Course Content

# Probability Theory

3. Conducting Fascinating Experiments

5. Normal Distribution

Probability Theory

## Normal Distribution

Hi there! It is the right time to move to more complex distributions! Continuous one!

What is it?

Continuous distribution is a distribution that has an infinite number of possible outcomes. Therefore, we can not calculate the interval value or create a table because we do not know their amount. Such distributions can be expressed only with a graph.

Let's start with the most widely used and gripping one, normal distribution!

To work with this distribution we should import the `norm` object from `scipy.stats` and then we can apply numerous functions to this distribution like `sf`, `cdf`, but not `pmf`. Here is the function with the same meaning titled as `pdf`.

Examples:

1. Animals size.
2. People's heights.
3. Birth weights.

To understand the key characteristics, it is better to first look at the graph.

Distribution of imperial penguin's heights in meters.

Key characteristics:

The graph is bell-shaped due to the reason that it looks like a bell. The graph is symmetric. It has thin tails.

Graph explanation:

I guess you remember something about mean and standard deviation, so look to the mean, which equals 1.2 meters here, and the standard deviation with the value of 0.3. You can see the most bright yellow rectangle with the value mean + std (standard deviation) as the right border and mean - std (standard deviation) as the left border. The important thing is that all values between the amount mentioned above to 68.3% of all values. The number 68.3% can be called a confidence interval.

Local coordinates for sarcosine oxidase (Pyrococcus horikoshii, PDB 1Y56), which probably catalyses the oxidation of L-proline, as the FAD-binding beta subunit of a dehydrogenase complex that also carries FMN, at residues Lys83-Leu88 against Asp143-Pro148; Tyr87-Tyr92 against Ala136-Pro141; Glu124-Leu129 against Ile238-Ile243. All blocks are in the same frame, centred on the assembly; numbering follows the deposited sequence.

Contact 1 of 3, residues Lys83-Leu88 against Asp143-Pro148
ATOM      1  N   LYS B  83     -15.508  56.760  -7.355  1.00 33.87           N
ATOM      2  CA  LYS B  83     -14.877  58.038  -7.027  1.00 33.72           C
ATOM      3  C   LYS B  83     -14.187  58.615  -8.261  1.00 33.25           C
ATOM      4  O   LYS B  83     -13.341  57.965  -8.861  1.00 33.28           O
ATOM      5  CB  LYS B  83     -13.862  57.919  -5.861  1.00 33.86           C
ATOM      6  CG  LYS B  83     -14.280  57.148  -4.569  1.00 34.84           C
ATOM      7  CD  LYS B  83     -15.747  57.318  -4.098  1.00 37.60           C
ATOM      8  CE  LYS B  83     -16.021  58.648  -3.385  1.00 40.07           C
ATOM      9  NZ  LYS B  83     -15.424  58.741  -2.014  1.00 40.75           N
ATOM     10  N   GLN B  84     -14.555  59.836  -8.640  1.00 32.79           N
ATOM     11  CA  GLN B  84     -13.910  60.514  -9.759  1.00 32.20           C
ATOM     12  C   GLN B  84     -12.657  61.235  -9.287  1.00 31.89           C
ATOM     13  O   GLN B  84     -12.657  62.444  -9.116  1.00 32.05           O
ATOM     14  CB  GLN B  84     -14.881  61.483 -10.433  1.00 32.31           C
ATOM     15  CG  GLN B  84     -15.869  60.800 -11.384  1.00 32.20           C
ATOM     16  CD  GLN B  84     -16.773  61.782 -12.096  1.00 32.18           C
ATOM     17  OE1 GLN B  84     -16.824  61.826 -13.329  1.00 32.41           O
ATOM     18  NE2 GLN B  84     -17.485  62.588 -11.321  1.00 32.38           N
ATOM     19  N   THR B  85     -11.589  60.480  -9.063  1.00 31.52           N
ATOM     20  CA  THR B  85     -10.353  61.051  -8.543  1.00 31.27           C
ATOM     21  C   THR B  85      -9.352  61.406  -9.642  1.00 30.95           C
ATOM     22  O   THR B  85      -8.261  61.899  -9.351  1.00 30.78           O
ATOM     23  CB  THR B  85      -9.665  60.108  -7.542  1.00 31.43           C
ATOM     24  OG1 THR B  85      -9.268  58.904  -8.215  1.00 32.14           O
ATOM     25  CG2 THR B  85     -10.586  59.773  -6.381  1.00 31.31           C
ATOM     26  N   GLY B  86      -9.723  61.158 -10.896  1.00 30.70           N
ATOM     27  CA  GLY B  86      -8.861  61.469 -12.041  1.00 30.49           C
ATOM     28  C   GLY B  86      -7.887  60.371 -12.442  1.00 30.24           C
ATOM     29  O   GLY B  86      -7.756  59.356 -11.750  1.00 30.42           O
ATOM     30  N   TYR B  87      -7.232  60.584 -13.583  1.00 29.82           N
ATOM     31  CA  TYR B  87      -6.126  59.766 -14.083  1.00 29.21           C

The values between mean + 2 * std and mean - 2 * std amount to 95.4% of all values.

The values between mean + 3 * std and mean - 3 * std amount to 99.7% of all values.

Confidence interval:

In our case with a mean of 1.2 and a standard deviation of 0.3 we can say that: 68.3% confidence we can say that the average imperial penguin's heigh is between 1.2 - 0.3 meters and 1.2 + 0.3 meters -> 0.9 and 1.5 meters. 95.4% confidence we can say that the average imperial penguin's heigh is between 1.2 - 2 * 0.3 meters and 1.2 + 2 * 0.3 meters -> 0.6 and 1.8 meters. 99.7% confidence we can say that the average imperial penguin's heigh is between 1.2 - 3 * 0.3 meters and 1.2 + 3 * 0.3 meters -> 0.3 and 2.1 meters.

Let's recall some functions, bit for normal distribution (they are a little bit different):

For outputting random sample: `norm.rvs(loc, scale, size)`.

For calculating the probability of receiving exactly `x` events: `norm.pdf(x, loc, scale)`.

For calculating the probability of receiving `x` or more events: `norm.sf(x, loc, scale)`.

For calculating the probability of receiving `x`or less events: `norm.cdf(x, loc, scale)`.

• `loc` is the mean value of the distribution.
• `scale` is the standard deviation value of the distribution.
• `size` is the number of samples of the distribution.
• `x` is the number of expected results.

Here build the random distribution of the cat's weights! Follow the algorithm:

1. Import `norm` object from `scipy.stats`.
2. Import `matplotlib.pyplot` with `plt` alias.
3. Import `seaborn` with `sns` alias.
4. Generate random normal distribution with the attributes:
• Mean equals `4.2`.
• Standard deviation equals `1`.
5. Create a histplot with such parameters:
• `dist` variable to the `data` attribute.
• `True` variable to the `kde` attribute.
6. Output the graph.

Everything was clear?

Section 5. Chapter 1